Moreover, the invasion would undermine state and provincial efforts to cut carbon emissions and battle climate change. Tar sands oil is the most carbon intensive crude in the world to produce. Indeed, replacing 800,000 barrels per day of conventional crude from the West Coast fuel mix with tar sands crude would increase carbon dioxide pollution by up to 26 million metric tons (MMT) per year--the equivalent of 5.5 million cars. However, this incremental number downsizes the real climate impact of the tar sands industry's dreams for the West Coast. The total lifecycle emissions for producing, refining and burning 800,000 bpd of tar sands is equivalent of 160 MMT of carbon dioxide, an amount equal to the annual emissions of 33.7 million vehicles. Emissions from all the projects described in this report would more than double these numbers.
The report also finds the proposed tar sands expansion puts iconic places such as Washington's San Juan Islands, the Columbia River Gorge, Oregon's Willamette Valley, the Sacramento Watershed, and the San Francisco Bay at risk to spills and accidents. There are hundreds of rivers, streams and critical watersheds across the West Coast that are at direct risk with expanded tar sands pipeline and rail traffic. A spill could devastate local economies, kill critical species, damage First Nation territories, devastate pristine wilderness, harm human health, and lead to an especially costly and challenging cleanup.
And different regions along the west coast face distinct threats. In California, the tar sands expansion would hit refinery towns, such as Richmond, Long Beach and Benecia, especially hard. The planned thirteen-fold increase in tar sands fuel (from 50,000 bpd to 650,000 bpd) by 2040, would greatly increase toxic air pollution for fence-line communities and increase the risk of refinery accidents. There would also be a heavy burden posed by tanker traffic in the San Francisco Bay and Port of Los Angeles. Approximately half of the proposed 2,000 west coast tankers and barges would head into these regions, putting the entire length of California's iconic coastline at risk of a tanker spill, which no existing emergency response agency is equipped to handle. Additionally, four million Californians live within one mile of major crude-by-rail routes, which would see more than 14 mile-long, fully-loaded tar sands trains travel through them every day, increasing the risk of derailments and explosions.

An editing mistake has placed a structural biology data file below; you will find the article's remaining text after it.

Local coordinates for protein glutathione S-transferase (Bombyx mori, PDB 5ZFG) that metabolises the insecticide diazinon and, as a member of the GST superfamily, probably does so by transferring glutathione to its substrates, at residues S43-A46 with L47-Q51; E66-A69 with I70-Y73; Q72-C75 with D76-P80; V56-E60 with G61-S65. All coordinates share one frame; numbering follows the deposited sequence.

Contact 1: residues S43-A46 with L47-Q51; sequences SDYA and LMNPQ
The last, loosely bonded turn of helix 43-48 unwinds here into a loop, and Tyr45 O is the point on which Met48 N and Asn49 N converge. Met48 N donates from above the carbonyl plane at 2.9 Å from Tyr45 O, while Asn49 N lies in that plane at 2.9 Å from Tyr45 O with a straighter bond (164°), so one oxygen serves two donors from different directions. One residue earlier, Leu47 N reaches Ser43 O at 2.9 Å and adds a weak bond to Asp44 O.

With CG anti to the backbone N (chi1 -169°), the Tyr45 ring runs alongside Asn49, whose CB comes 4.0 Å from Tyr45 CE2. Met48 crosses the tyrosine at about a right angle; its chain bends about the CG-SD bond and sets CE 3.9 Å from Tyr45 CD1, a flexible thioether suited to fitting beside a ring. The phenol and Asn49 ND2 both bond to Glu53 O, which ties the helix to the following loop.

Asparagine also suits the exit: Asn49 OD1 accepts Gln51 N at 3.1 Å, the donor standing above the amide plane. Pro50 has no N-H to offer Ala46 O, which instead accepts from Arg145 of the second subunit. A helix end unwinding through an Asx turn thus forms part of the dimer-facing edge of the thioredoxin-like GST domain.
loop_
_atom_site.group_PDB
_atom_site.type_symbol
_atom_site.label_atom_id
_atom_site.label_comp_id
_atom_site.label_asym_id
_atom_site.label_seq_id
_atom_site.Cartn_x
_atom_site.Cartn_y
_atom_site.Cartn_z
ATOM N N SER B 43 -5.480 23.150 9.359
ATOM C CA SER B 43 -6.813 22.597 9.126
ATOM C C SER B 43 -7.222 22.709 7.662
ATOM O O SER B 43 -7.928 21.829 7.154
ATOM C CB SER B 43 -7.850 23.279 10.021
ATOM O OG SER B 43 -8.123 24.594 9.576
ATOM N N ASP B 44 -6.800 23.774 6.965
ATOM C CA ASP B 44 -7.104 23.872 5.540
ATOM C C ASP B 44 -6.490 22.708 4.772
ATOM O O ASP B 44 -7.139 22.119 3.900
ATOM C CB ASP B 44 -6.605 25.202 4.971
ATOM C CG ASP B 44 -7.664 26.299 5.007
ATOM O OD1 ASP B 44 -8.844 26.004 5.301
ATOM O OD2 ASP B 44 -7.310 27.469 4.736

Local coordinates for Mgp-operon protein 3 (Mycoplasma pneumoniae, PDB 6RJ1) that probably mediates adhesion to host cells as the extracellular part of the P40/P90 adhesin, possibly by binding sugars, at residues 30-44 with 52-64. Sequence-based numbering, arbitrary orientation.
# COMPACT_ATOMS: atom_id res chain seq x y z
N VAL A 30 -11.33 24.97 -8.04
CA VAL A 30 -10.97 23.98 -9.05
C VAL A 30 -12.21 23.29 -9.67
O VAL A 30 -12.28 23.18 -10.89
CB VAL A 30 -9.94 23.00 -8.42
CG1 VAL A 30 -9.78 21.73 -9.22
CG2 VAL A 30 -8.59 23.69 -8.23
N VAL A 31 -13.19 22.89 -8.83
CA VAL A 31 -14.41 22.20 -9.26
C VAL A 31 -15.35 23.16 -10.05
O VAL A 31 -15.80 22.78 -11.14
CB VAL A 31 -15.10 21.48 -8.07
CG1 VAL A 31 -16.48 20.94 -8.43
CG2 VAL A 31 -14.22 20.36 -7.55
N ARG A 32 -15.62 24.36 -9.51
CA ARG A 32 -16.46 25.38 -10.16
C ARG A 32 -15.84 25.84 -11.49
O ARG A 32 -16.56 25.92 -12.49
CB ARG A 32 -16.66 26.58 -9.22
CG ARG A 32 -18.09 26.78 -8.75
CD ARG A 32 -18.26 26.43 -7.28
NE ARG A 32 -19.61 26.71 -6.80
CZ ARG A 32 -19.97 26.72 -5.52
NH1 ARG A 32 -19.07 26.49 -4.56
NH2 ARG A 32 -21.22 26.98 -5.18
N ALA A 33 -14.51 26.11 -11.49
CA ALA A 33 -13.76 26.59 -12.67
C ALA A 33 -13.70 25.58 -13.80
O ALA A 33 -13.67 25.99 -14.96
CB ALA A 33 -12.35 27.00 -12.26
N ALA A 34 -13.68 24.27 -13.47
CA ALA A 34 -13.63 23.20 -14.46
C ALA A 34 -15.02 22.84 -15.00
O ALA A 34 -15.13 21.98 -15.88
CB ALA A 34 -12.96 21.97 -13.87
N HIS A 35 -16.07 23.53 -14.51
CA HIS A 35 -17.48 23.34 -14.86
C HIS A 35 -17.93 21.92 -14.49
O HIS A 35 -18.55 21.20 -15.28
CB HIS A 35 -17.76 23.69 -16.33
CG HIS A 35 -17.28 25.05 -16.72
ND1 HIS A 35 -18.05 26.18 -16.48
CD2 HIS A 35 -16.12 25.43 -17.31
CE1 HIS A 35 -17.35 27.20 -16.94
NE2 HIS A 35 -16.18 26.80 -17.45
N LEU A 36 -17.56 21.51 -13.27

Further up the coast, Oregon and Washington would also see an increase in crude-by-rail transport capacity to 650,000 bpd. This places huge populations, as well as pristine critical waterways, at immediate risk to derailments, explosions, toxic chemicals and fires. Additionally, estimates place as many as 800 new oil tankers in the Salish Sea and southern Puget Sound waters, while more than 365 barges and tankers would be added to the Columbia River. This could mean major segments of the river are "shut down" on a daily basis for this traffic, which would have a major impact on other transport needs, tourism and agriculture.
British Columbia would also be at great risk of harm as pipeline expansions increase transport of tar sands oil traveling through critical waterways, watersheds and communities. And tanker traffic could increase nearly 20-fold if the Enbridge and Kinder Morgan pipelines are approved, enabling as many as 1,000 tankers traveling through sensitive waterways.
Policymakers must face this oil threat by taking immediate actions that protect public health and safety from the unique threats of tar sands oil but also taking decision action to reduce oil use and embrace clean transportation solutions. Preventing an influx of tar sands will require both rejecting the proposed infrastructure that would enable this invasion and adopting policies that protect public health and safety as well as water resources. Responding to the tar sands invasion will also require solutions reduce fossil fuel use and spur low-carbon transportation and energy solutions such as broadened electric vehicle use and development of renewable and clean fuels. For example, low-carbon fuel standards could reduce gasoline and diesel consumption by 25% - or 400,000 bpd - in the Pacific Coast Collaborative (British Columbia, Washington, Oregon and California).
The threat of tar sands to the West Coast is serious, but the public and its elected officials can take action to avert this crisis. Through both opposition to tar sands infrastructure and support for regional clean energy policies, we can prevent the influx of tar sands crude and build the green infrastructure and public support necessary to begin transitioning to a clean energy economy.